It would be Safin’s only appearance in a U.S. Open final and remains one of two majors won by the enigmatic Russian during his career.

    It was special for another reason—marking the descent of one champion who neared the end of his career and the ascension of another who seemed to all the tennis world to be a champion in the making. 

    Although Safin never scaled the heights that Sampras did, he won this U.S. Open crown in the year 2000 and ushered in another era whose next champion was yet to be determined.

    Marat Safin’s defeat of Sampras seemed way too easy: 6-4, 6-3, 6-3.

    The Russian’s reflexes were impeccable, his serve nonreturnable, and his net play efficient and successful. Safin absorbed and returned everything Pistol Pete threw at him that day and then some.  

    The only glimmer of nerves came in the final game when Safin had to serve it out. In the last game, finally Sampras gained a break point.

    It was very tense, but Safin restored his dominance.  The big Russian seemed stunned and dazed when he realized that he had won.

    It would be Safin's only win at the Open, but it surely remains someone’s idea of a great highlight film.

No. 17: Federer Defeated Djokovic, 2007

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    Number 17: Roger Federer Defeated Novak Djokovic In 2007

    Opposition overcome in three straight sets

    In 2007, Roger Federer defeated Novak Djokovic for his fourth consecutive final win at the U.S. Open.

    It was the “black” year. The media began designating him as “Darth Federer,” as the Swiss donned an all black ensemble for the night sessions and his championship match.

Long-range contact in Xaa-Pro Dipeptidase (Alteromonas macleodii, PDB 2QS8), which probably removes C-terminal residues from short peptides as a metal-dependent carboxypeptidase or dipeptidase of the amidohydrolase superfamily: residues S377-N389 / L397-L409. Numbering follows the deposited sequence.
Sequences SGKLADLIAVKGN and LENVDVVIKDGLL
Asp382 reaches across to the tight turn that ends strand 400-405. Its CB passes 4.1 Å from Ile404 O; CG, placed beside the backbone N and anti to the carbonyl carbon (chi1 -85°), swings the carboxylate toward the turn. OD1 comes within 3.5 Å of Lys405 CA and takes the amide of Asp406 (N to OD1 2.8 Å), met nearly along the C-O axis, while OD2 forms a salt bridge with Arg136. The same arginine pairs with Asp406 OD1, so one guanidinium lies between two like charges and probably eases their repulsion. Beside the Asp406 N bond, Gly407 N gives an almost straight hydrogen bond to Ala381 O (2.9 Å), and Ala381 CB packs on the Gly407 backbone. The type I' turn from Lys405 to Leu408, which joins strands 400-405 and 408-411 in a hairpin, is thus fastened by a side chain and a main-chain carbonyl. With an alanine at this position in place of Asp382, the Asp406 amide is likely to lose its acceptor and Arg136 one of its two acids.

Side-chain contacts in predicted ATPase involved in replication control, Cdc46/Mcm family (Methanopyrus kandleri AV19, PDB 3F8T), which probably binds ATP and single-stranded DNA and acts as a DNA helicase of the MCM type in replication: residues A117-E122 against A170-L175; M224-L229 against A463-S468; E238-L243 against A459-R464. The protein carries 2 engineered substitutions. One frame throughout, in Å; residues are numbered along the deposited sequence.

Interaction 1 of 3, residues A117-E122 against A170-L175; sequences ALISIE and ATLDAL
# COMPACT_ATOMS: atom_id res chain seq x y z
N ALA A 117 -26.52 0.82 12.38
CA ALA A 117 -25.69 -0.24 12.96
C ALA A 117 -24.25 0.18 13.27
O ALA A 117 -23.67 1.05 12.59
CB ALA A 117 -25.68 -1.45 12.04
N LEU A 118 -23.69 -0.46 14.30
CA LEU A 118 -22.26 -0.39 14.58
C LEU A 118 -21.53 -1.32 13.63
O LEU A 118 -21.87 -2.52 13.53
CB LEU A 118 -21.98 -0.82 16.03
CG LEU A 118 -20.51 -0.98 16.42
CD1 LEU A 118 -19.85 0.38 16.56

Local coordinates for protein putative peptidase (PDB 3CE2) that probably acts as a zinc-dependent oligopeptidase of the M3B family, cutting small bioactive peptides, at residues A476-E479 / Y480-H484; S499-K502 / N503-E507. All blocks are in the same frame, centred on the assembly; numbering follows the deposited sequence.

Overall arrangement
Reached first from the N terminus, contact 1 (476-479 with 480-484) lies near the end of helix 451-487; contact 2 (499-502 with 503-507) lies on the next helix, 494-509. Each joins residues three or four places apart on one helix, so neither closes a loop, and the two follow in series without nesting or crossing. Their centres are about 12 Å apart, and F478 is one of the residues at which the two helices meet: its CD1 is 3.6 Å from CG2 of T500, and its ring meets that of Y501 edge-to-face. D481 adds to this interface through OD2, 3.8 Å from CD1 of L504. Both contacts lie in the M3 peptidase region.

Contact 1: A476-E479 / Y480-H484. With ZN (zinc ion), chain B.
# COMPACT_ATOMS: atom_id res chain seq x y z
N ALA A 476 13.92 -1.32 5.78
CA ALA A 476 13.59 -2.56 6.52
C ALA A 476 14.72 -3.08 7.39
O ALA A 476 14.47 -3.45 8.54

Perhaps it was a signal of foreboding because the final took on a dark tone for the man who seemed to flourish at Flushing Meadows.

    Yes, Roger Federer won his fourth consecutive U.S. Open in straight sets against new-comer Novak Djokovic, age 20, but he seemed in trouble the whole match.

    Trailing by a break in each set, waiting for the final blow to descend, the Serbian youngster instead caved in at critical moments and let the master dominate.

    That is not to say that Federer did not play well, but he appeared nervous and uncertain at times and these doubts had not surfaced in the Federer psyche for a long time, especially not in New York, where the Swiss usually felt supremely confident, playing loose and free.

    In the first set, playing somewhat tentatively, Federer lost his serve in the 11th game. Djokovic served for the first set and was up 40-0 when the wheels came off his game. It is easy to say he choked, but perhaps that is an exaggeration.

    He did manage to lose the next five points, and eventually the game, allowing Federer to even the set.
    In the tiebreak, Federer scrambled from behind to even matters, securing the set when Djokovic double faulted to give the Swiss the first set.

    As Federer’s forehand seemed to take on an aberrant life of its own, Djokovic came back, breaking Federer’s serve in the first game of the second set.

    But the Serb could not contain his advantage and ceded the game back as Federer broke Djokovic’s serve in game seven.